Wednesday, May 27, 2009

Sunflower Houses

Whether you have kids or not, Sunflower Houses is a wonderfully whimsical book to add to your garden library. The illustrations are sweet and sentimental. Who knew there were ballerinas (or princesses) hidden inside bleeding hearts? "If you gently fold back the hoop skirt of the bleeding heart, inside you will find "princess "Di" Centra". Try it! This is a view of springs past, gardens in the front and Pomeranian geese.
Dalla and her twins Glade & Glimmer,
settling down for a nap in the cool grass.

Esther's ewes Gretta and Grettle

Glade (for sale), the ram and Glimmer, his sister.
Both are black grey spotted.
Gulliver & Griffen, heading into the barn.
French lilacs blooming around the chicken yard.

Grex, a moorit grey ram lamb (for sale)

Seashell pink peony

Tuesday, May 26, 2009


My little orphans seem to be doing OK. I put them into a lambing jug and gave them a mixture of lamb pellets, kelp, and soybean meal. They really like this. I also gave them some hay and a salad mixture of fresh greens, which they also ate well. I've been trying to adapt them to a bottle, many times a day. They seem to like the milk, but can't decide if they should suck on the nipple or chew it, still. I will keep working on this, and hopefully in a couple of days, we will figure it out.

Monday, May 25, 2009

Catalpa Lawn Farm

We've lived here on our farm for almost 15 years, but it will always be known as the Shippert farm. John & his brother Henry, born in Prussia moved here in the late 1800's, along with John's wife Martha (born in Pennsylvania), George Coleman, a farmhand, and Julia Julfs, a hand servant. They bought the property from William Fritts. He settled the land in the early to mid 1800's. One of the timbers in our barn is stamped with his name, along with the Nachusa sawmill. There is so much history about our farm that I would love to learn. The Shipperts had 10 children, and lived on the property until 1973. Most of them are buried in a country cemetery 2 miles from here. I always try to take the time to take them peonies for memorial day. The plants are really that old, planted by the Shipperts. A good portion of them we discovered in the "secret garden", east of our house. It has become so overgrown through the years, so I've brought many of the peonies down around the house. I love them! I've just recently discovered the original name of our farm, Catalpa Lawn Farm. I wish I knew that earlier, I would have kept it. We have ancient catalpas lining our lane to the house. They flower in June. They are beautiful, almost like an orchid, and the scent permeates the air for days. Catalpas were planted by many of the early settlers. They grew quickly and made sturdy, rot resistant fence posts.
I find it kind of sad that I'm the only person to bring flowers out to the old Shippert grave site. I know that there are other Shipperts around, close by. It makes the Shippert ghosts happy, but that's another story.
p.s. I wonder why the gravestone has the log theme?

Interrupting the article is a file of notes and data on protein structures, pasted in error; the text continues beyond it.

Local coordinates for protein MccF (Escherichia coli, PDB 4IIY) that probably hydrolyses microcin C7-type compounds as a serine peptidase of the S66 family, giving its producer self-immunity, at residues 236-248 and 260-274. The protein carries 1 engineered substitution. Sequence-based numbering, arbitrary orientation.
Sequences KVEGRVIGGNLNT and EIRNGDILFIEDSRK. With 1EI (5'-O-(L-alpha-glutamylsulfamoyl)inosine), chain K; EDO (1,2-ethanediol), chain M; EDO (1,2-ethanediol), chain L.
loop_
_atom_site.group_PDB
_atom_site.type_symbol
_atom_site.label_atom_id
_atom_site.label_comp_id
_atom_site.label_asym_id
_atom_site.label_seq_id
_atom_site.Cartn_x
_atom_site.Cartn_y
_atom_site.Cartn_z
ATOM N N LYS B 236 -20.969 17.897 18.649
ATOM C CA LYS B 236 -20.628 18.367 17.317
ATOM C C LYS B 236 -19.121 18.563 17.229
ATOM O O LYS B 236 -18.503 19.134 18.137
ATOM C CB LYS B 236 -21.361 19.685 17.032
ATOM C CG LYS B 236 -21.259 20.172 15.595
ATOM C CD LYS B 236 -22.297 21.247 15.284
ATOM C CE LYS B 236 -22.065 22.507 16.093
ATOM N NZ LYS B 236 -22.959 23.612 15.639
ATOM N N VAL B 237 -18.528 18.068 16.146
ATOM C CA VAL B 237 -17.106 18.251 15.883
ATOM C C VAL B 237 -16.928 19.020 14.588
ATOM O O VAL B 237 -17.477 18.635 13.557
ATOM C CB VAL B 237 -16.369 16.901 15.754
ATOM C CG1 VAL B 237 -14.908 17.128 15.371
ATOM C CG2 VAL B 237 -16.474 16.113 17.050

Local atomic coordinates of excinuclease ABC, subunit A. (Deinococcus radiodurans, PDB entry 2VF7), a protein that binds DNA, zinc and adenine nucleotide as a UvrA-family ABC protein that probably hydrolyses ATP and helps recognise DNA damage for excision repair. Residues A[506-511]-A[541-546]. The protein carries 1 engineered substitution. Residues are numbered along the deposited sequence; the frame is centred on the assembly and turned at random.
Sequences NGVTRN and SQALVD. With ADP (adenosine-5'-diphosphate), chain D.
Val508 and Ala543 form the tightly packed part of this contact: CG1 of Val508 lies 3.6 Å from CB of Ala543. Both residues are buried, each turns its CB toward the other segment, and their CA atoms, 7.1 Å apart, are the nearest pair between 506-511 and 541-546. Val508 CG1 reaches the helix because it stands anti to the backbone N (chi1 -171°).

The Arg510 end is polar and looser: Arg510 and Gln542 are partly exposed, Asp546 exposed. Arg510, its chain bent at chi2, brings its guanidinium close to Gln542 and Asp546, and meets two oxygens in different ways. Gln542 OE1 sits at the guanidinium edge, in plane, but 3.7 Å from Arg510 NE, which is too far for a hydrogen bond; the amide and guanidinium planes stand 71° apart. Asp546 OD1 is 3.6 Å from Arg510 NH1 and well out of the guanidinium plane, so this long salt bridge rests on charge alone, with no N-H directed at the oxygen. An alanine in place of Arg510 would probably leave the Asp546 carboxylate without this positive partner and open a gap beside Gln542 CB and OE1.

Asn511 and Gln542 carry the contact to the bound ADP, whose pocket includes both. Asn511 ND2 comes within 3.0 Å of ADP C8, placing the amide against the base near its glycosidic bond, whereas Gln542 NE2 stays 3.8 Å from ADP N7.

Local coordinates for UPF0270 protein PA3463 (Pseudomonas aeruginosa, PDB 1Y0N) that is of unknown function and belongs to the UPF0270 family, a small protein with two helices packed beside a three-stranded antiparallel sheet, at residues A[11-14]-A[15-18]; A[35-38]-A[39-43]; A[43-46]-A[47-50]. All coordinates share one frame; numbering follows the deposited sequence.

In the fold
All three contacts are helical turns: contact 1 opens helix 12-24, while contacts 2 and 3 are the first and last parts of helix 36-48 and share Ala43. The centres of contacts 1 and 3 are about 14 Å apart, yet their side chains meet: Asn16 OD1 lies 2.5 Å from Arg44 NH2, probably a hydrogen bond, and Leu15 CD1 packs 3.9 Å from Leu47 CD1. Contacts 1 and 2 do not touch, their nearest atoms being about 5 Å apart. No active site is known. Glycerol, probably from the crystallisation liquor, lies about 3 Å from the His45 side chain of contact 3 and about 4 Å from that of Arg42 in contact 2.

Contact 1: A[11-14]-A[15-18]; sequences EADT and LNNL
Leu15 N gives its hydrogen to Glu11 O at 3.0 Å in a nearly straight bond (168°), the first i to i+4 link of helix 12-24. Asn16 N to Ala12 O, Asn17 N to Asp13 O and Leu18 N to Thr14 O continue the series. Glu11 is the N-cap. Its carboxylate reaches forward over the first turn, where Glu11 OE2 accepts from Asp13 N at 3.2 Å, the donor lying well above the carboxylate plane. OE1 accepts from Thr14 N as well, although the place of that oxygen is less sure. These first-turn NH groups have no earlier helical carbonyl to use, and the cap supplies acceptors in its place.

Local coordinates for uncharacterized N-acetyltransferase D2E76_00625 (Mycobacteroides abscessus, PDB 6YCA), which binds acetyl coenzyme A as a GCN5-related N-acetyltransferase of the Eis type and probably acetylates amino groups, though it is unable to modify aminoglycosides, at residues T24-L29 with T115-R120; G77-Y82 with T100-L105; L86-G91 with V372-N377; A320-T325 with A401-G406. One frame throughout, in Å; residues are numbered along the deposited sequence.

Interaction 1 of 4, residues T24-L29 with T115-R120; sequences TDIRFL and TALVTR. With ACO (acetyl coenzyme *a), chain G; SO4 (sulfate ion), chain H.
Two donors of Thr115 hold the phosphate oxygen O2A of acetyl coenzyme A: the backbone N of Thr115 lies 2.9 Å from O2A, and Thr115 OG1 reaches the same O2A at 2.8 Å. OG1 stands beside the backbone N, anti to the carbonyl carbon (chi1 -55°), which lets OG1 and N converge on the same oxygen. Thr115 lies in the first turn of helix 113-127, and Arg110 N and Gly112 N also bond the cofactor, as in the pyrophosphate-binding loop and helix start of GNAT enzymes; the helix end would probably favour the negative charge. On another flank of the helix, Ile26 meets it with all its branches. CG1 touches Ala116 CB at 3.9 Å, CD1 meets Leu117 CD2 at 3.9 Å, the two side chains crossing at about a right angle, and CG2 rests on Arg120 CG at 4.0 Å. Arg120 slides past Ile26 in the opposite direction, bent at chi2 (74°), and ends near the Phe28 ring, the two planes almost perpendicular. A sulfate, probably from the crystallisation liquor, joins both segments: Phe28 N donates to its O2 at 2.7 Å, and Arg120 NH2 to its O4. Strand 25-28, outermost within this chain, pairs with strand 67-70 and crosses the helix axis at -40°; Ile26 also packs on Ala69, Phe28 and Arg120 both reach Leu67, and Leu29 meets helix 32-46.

Sunday, May 24, 2009

Abigail has gone to Iceland

We lost our dear Abigail during the night. She has gone back to Iceland. This is the thought that many Icelandic breeders like to believe, and I do too. She was such a nice ewe, not our largest, but a nice muscular frame. I don't know for sure what happened, but I suspect she died of bloat. She just couldn't handle all of the new grazing that she had access to. She left behind a set of lambs, barely a month old. They are as wild as March hares, so we will have to learn how to nurture them and keep them healthy. Raising sheep, always an adventure. Sometimes good, sometimes bad. Always worth it!

Friday, May 22, 2009

Hot spring days

Temperatures have soared into the upper 80's.
I let the sheep out to graze in the cool fresh woods
north of the "secret garden", and along the creek. This area is incredibly lush, and the perfect spot to spend a hot, muggy spring day. Belle cools off with a dip in the creek.
So far, the sheep haven't followed her across.

What weather! It's been so wet, most of the fields aren't even planted. Only 10% are in, compared to the usual 90%. They say yields will be down by 2/3.

My lavender Japanese peony is blooming.
The flowers are 8-10" across!
My iris are starting to bloom, too.
This is Choral Chalice.

This is Alice Remembered

No matter how busy I am, I always take time to cut flowers for the house. Lily of the valley, and the sweet scent of spring!

Thursday, May 21, 2009

Spring duck hatches

We've raised various duck breeds on our farm in the past 13 years. One of my favorite is the Muscovy. We don't lose them to predators as often as the other breeds. They are worth their weight in gold, because of the numbers of insects they eat, especially flies and mosquitoes. I like them better than geese, because they don't tear up my gardens, they aren't aggressive, plus they're quiet. We've had around 30 Muscovy ducklings hatch so far.
We don't have an incubator,